Oregon Stay at Home Order
1 Although violating Oregon’s “Stay Home” order issued by Gov. Kate Brown is a Class C misdemeanor punishable by up to 30 days in jail, a fine of up to $1,250 or both, Sheriff John Gautney of Crook County, Oregon as well as others such as Sheriff Adam Fortney of Snohomish County, Washington have joined a growing trend of sheriffs across the country refusing to enforce coronavirus stay-at-home orders.
3 J.D. Raymond, Washington’s Franklin County Sheriff, also wrote that neither he nor his office would enforce any arrests or fines regarding privately owned businesses’ operation.
4 Some sheriffs across the U.S. refer to the constitutional sheriff movement as a reason to refuse enforcing their governors’ stay at home orders.
5The idea behind the constitutional sheriff movement is that a sheriff is not beholden to federal authorities. The constitutional sheriff movement has connections to the 1960s and ‘70s “Posse Comitatus” movement, partly reintroduced in the 1990s by James Wickstrom who changed the “Posse Comitatus” into a white supremacist group.
6 Posse Comitatus fell from prominence after several cases in which members fired on federal law enforcement officials. This includes the 1983 murder of two U.S. marshals in North Dakota.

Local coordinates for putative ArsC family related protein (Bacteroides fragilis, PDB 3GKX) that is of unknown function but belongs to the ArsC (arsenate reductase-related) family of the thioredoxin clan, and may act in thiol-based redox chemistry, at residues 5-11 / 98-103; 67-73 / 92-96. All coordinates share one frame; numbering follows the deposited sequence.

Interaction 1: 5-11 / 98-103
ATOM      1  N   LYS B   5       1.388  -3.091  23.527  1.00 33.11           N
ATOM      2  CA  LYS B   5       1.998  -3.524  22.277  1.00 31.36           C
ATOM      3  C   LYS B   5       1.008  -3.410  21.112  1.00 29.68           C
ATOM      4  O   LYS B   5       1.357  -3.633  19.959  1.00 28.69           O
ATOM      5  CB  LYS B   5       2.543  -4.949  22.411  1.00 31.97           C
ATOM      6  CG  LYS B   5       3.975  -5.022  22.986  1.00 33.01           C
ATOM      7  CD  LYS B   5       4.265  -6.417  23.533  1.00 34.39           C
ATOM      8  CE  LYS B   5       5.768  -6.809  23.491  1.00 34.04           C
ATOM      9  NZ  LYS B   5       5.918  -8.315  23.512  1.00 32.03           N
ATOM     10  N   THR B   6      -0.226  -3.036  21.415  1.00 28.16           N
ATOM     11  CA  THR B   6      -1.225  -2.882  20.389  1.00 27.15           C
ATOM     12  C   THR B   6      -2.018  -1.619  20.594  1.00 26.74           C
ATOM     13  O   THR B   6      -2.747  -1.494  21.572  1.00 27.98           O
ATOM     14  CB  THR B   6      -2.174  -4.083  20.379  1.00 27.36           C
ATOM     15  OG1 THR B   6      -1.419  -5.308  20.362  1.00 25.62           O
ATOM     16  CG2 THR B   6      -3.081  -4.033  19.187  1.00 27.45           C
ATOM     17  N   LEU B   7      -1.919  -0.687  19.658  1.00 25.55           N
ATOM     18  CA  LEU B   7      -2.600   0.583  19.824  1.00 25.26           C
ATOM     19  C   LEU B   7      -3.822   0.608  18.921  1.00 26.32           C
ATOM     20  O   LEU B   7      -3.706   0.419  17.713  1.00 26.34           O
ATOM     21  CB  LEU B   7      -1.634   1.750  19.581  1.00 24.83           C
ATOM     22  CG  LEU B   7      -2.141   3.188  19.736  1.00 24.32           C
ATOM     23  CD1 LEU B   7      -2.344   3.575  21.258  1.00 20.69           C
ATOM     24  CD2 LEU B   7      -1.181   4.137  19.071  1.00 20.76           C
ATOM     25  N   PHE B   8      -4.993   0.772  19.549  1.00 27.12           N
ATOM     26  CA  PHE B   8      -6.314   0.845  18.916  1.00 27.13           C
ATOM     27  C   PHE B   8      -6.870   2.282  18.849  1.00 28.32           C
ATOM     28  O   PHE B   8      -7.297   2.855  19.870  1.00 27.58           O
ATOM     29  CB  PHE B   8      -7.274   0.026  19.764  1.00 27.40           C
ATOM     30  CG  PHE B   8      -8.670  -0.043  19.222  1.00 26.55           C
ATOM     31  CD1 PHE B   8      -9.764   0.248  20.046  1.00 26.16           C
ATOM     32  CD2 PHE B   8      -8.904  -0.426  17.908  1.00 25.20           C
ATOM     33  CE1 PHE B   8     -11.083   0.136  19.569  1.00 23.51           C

7 Not all sheriffs who are refusing to enforce the order are part of the constitutional sheriff movement. Other sheriffs may simply be relying on the authority of the elected county sheriff. Former Washington state Attorney General Rob McKenna explained in an NPR KUOW article that no legal avenue likely exists to punish sheriffs for not enforcing the order because local sheriffs often make decisions on how to implement the law. It’s part of their job.
8 Some Oregonians are supporting the sheriffs for a variety of reasons. They want to help local businesses economically or they’re saying the order is potentially increasing violence in families who don’t get along. Beginning in March, after these orders, many cities around the country did report increasing levels of domestic violence, raising concerns about families’ safety as they isolate at home.
10 According to NBC News, out of the 22 law enforcement agencies around the U.S. that responded to their request for data on domestic violence calls, 18 departments reported a rise of calls in March. Houston police received around 300 more domestic violence calls in March than in February, roughly a 20 percent increase.